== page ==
Entrepreneurs risk their savings on unknown demands. Who demanded an iPod, or a personal computer, or a handheld GPS? They were SUPPLIED first, and then demand exploded. Read up on Say's Law.

In 1981, the economy was in shambles from bad policies of the '70s. Reducing government and tax cuts brought the economy back to life. Tax revenue surged, but spending surged even more, thus resulting in the deficits that people remember. Sorry, those are the facts.

The role of government is extremely limited. It's when people like yourself are convinced that you can figure it all out and get it exactly right, on every issue, that we run into all the problems. People left to their own devices, with government doing little more than protecting people's property rights (starting with their lives) and the basic rule of law have every incentive to improve the lives of others. In truly free trade, two parties only trade if they make each other better off -- they don't need some master orchestrator to interfere.

Your vision has been tried in socialist Europe and the various communist states around the world. The results are clear.

Chad Lupkes said...

I agree, the results are clear. Most of the people living in those countries in Europe would not move to the United States. Because they like their lives and their government the way it is. And they are healthier and happier than we are.

Where in my post did I say that the government should "be" the banks? Show me where I put that language.

The iPod and the other things were developed by companies with a history of great ideas.

Tax revenue collapsed in the 1980's, and the only way that Reagan could pay for his programs was by trading the money in Social Security with IOU's. At least that's what I have read. I guess you can see it both ways.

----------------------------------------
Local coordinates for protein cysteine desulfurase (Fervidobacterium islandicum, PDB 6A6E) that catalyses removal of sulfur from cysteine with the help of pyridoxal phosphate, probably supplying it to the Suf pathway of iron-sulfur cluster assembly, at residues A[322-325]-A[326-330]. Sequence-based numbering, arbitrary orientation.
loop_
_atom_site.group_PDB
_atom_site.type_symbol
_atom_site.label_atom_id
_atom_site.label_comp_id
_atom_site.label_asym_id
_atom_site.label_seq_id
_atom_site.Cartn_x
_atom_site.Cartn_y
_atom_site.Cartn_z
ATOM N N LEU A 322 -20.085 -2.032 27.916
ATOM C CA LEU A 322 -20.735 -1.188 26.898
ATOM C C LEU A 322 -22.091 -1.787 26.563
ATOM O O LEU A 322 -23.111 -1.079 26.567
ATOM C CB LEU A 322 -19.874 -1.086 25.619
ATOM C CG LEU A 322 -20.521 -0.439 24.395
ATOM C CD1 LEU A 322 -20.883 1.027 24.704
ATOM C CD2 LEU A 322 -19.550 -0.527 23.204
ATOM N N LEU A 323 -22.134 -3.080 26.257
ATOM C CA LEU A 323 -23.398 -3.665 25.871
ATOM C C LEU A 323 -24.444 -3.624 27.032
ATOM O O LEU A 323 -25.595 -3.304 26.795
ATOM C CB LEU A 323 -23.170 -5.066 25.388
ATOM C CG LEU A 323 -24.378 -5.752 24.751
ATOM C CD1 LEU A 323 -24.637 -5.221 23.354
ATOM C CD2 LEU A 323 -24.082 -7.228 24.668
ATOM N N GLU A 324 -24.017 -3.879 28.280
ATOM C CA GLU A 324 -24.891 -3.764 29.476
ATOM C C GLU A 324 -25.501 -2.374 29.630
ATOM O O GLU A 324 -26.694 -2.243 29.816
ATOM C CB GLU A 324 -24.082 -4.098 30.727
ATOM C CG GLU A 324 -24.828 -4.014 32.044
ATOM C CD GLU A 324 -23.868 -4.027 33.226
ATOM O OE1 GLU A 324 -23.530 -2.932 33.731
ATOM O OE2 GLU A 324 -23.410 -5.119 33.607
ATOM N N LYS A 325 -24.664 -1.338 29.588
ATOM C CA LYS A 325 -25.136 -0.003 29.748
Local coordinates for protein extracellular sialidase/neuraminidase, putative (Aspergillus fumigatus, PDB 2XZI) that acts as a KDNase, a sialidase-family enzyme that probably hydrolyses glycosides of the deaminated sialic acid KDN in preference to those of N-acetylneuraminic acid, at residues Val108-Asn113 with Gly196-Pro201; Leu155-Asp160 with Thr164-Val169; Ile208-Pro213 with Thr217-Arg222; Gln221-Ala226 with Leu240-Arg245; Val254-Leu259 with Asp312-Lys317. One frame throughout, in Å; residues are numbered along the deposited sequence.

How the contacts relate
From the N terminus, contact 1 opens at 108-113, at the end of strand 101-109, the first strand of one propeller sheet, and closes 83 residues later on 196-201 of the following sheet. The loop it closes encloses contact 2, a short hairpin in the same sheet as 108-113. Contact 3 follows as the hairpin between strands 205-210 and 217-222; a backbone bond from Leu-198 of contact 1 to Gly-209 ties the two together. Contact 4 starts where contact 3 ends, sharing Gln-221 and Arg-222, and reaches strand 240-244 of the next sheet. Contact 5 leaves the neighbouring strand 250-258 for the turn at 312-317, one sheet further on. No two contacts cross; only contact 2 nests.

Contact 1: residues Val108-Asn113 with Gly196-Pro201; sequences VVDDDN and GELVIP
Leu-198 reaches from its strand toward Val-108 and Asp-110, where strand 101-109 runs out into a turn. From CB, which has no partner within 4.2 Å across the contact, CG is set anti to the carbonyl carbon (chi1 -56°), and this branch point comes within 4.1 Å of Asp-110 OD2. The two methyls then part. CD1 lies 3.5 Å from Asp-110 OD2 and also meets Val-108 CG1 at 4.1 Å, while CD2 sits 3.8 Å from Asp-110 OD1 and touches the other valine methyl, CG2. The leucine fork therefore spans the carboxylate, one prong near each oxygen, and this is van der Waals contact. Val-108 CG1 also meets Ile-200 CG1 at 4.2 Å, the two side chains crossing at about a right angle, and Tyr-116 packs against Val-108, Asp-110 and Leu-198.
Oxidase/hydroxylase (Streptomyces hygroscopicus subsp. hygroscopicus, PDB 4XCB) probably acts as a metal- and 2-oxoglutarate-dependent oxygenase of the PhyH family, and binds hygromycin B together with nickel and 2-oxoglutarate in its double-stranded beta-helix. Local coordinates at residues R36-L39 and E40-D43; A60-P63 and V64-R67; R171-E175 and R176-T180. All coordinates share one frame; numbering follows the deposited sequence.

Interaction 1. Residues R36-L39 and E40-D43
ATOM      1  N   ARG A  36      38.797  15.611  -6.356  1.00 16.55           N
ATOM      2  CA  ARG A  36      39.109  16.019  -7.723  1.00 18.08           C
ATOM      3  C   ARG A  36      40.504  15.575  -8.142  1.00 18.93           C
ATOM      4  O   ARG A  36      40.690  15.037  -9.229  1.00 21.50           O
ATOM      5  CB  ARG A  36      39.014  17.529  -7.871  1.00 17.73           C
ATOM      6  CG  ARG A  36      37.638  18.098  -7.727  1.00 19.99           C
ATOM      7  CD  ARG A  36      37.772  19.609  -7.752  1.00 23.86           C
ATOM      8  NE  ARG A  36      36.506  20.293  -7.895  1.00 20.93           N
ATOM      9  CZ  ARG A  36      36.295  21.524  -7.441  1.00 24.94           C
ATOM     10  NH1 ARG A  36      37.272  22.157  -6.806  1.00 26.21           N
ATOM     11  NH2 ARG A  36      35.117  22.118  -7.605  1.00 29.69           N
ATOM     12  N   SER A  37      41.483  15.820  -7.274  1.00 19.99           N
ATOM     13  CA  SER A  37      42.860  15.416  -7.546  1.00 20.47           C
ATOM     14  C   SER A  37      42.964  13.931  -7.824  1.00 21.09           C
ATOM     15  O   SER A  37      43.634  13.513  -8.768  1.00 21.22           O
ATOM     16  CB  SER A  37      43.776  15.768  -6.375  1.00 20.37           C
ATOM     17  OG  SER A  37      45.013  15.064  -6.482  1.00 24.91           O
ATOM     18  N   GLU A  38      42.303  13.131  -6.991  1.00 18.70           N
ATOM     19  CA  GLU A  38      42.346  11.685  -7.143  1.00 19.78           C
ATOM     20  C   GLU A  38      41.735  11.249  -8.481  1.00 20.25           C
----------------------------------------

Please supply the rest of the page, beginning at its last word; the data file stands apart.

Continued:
Elections have consequences.

TreeSkier said...

You're not up on your recent history. Within the last few months, many of the socialist parties and platforms in Europe have suffered large losses at the polls. And the US has no shortage of people wanting to live here, including a large number people of people who die each year trying.

On the government "being" the banks, we perhaps completely agree: There could be no simpler, and most importantly, most effective "government plan" for our current economic situation than to let failure work its magic and transfer wealth and capital from those who are incompetent managers of it to those who can grow it. The government has absolutely no role here. None. Nada. Empty set.
Zilch. Anything more than that opens the doors wide to corruption and a complete breakdown in civil society as we all fight each other for our share of the government pie.

Apple and others are great companies. This does not invalidate my point.

As for "collapsing tax revenues", you are NOT entitled to "see it both ways". Spend some time with Google: Here's a simple chart for starters:


There are dozens of similar looking charts and stories, from all sorts of sources.

Elections DO indeed have consequences. I fear the consequences of the 2008 elections very much. In short order, our country may not be recognizable for what it was founded on, and succeeded upon.

Chad Lupkes said...

I'm watching the other countries and I think it's primarily the economic troubles that are making people question what the majority parties have been doing. Which is fine, I suppose. I'd rather not see another far right-wing party take power somewhere in Europe though. We've dealt with that before.

The primary reason people try to come to the US is because they think there is money here. They're wrong. And I fully support enforcing our existing immigration laws. If someone hires an undocumented worker, they don't need their business license anymore.

I think we may agree much more than you would expect. But I support the FDIC, because I don't think foolish decisions at the top of the economic food chain should spell disaster for all of the people who put their savings in that particular bank. And the government sets the rules.

I was saying that Apple had developed enough of an understanding of what their customers wanted, that it made the development of the iPod that much easier. Of course it took off when it was introduced. They knew what their customers wanted. That supply meeting a natural demand. It's where supply and demand meet that counts. You can supply all the widgets you want, but unless they actually meet a need or want, they won't sell.

I think we may disagree on what this country was founded on. But that's ok.